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A cargo ship waits to be loaded with shipping containers at a port in Qingdao, Shandong province, China, in this September 1, 2015 file photo.

REUTERS

Few people in China can boast of a pedigree like Kong Sijun, whose family tree arches back 76 generations to Kong Zi, the philosopher known in the west as Confucius. Like his celebrated ancestor, Mr. Kong has remained dedicated to the well-being of his country. As president of Uptop Group, a Fuzhou-based maker of Samsonite suitcases and Walmart shoes, he runs six factories in China, employs 3,300 and brings in $260-million (U.S.) in annual revenue.

But Mr. Kong is now thinking about uprooting from China. The problem lies not in his workers or the people who buy the 1.4-million bags and suitcases, and eight-million pairs of shoes his factories make each year, 90 per cent of them exported. It lies instead with a free trade deal struck a continent away — an agreement whose exclusion of China stands to disadvantage domestic manufacturers and knock a full 2.2 per cent from its future growth, the central bank's top economist warned this week.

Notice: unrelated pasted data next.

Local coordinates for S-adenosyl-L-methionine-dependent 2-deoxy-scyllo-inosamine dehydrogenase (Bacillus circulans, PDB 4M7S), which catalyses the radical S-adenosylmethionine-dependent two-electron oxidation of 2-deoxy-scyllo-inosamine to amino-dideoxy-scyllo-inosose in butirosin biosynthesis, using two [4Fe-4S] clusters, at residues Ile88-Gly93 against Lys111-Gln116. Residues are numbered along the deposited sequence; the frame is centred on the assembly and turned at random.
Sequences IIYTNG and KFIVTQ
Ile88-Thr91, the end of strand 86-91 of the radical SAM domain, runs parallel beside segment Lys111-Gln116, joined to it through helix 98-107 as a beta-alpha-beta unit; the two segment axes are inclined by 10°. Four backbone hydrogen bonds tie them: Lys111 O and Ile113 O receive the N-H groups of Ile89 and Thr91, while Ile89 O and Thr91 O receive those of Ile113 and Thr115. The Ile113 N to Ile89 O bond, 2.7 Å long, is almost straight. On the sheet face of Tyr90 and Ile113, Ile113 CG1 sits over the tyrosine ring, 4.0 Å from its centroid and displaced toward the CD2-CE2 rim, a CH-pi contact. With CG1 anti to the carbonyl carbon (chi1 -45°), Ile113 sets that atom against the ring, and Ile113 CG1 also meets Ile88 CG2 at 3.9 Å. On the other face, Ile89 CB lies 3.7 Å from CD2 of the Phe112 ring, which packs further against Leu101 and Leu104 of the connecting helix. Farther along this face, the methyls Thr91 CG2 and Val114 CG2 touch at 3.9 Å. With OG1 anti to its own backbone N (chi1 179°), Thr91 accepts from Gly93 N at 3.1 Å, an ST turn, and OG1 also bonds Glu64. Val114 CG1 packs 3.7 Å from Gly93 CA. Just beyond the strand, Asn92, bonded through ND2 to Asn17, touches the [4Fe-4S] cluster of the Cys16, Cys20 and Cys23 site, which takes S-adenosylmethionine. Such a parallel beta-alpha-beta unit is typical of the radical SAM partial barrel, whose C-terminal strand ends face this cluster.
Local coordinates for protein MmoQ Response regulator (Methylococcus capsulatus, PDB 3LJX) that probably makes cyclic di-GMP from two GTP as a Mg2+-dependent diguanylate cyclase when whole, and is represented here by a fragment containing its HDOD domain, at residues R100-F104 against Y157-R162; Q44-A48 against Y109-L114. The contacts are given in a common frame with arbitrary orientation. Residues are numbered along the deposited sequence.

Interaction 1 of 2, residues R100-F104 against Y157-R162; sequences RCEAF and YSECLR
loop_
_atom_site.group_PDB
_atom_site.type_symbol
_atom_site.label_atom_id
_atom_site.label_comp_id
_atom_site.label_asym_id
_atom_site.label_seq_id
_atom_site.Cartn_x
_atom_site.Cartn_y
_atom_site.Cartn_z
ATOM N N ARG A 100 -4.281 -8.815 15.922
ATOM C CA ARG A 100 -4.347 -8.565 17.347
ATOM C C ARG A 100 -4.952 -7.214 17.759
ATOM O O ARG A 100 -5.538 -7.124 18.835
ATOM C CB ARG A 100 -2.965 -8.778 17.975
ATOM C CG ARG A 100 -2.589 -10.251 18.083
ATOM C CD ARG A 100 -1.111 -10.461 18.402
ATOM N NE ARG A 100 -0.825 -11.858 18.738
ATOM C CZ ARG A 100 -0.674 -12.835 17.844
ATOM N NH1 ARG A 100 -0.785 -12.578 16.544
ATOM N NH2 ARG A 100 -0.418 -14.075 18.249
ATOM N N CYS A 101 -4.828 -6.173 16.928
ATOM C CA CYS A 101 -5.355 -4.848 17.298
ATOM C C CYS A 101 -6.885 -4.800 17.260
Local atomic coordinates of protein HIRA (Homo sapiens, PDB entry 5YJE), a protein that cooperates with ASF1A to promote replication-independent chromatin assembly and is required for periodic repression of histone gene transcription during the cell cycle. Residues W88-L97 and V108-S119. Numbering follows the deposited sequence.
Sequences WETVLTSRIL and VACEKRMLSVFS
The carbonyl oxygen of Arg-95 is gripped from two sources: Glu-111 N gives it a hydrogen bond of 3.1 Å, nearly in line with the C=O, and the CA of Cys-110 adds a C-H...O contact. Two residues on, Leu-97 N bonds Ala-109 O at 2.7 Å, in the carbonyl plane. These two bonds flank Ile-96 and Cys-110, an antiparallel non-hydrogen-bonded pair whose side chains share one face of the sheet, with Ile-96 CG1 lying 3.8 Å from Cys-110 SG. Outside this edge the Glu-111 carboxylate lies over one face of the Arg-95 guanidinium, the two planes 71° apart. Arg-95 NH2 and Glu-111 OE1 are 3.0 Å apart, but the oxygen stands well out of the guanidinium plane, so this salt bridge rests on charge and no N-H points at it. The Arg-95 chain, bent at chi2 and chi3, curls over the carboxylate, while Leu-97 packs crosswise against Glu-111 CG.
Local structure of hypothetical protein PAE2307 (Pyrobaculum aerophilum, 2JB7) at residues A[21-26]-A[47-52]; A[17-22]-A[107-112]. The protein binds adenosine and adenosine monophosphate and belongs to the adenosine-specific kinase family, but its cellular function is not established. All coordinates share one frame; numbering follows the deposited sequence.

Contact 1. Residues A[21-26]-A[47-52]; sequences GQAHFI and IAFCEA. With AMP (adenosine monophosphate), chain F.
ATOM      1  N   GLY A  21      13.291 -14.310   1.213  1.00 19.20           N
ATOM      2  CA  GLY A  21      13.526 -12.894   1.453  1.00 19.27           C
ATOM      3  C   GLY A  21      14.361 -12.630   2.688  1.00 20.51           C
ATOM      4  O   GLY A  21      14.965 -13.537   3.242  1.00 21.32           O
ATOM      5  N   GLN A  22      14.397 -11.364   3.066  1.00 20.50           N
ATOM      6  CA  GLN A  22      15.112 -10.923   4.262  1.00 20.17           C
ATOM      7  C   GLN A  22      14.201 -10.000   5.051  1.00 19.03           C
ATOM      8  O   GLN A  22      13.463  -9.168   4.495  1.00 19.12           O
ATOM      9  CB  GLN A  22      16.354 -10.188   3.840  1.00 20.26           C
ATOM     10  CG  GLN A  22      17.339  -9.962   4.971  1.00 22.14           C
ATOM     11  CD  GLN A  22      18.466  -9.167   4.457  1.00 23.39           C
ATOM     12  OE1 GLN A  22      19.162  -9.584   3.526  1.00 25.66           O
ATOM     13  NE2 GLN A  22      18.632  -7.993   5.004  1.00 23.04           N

"It is unavoidable that China will feel the impact of the Trans-Pacific Partnership," Mr. Kong said. He is now mulling opening factories in Vietnam, one of the 12 TPP signatories, "because we need to adapt to the needs of the American market." And the U.S. market will, if TPP is set in place, suddenly see tariffs fall on Vietnamese products, while remaining in place for goods from China.

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"It's almost a must for us," Mr. Kong said. "The Mainland operations in our company will move toward taking orders, R&D and sales. But the manufacturing base will gradually move to southeast Asia."

When the world's largest free trade pact was concluded on Monday, China's commerce ministry offered an optimistic take, saying it hopes such agreements can "contribute to the Asia-Pacific's trade, investment and economic growth."

But a new forecast from Ma Jun, the chief economist at the research bureau for the People's Bank of China, offers a much more grim outlook, suggesting the country stands to pay a heavy price for being left outside TPP.

Mr. Ma calculated the losses to China at 0.5 per cent of GDP growth for each of the four years of an expected implementation period for TPP. That amounts to a total of 2.2 per cent of foregone economic activity, a percentage that, measured against last year's Chinese GDP, is worth $226-billion (U.S.) — more than the economies of Venezuela or Peru.

Other estimates have suggested much more modest implications for China, including an earlier analysis by the Peterson Institute for International Economics that suggested China would forego $47-billion by being kept out.

But the new central bank estimate "raises a very important issue that neither the central government nor ordinary people should ignore TPP's potential impact on the Chinese economy," said Lin Jiang, who heads the Public Finance and Taxation Department at Lingnan College in Sun Yat-sen University.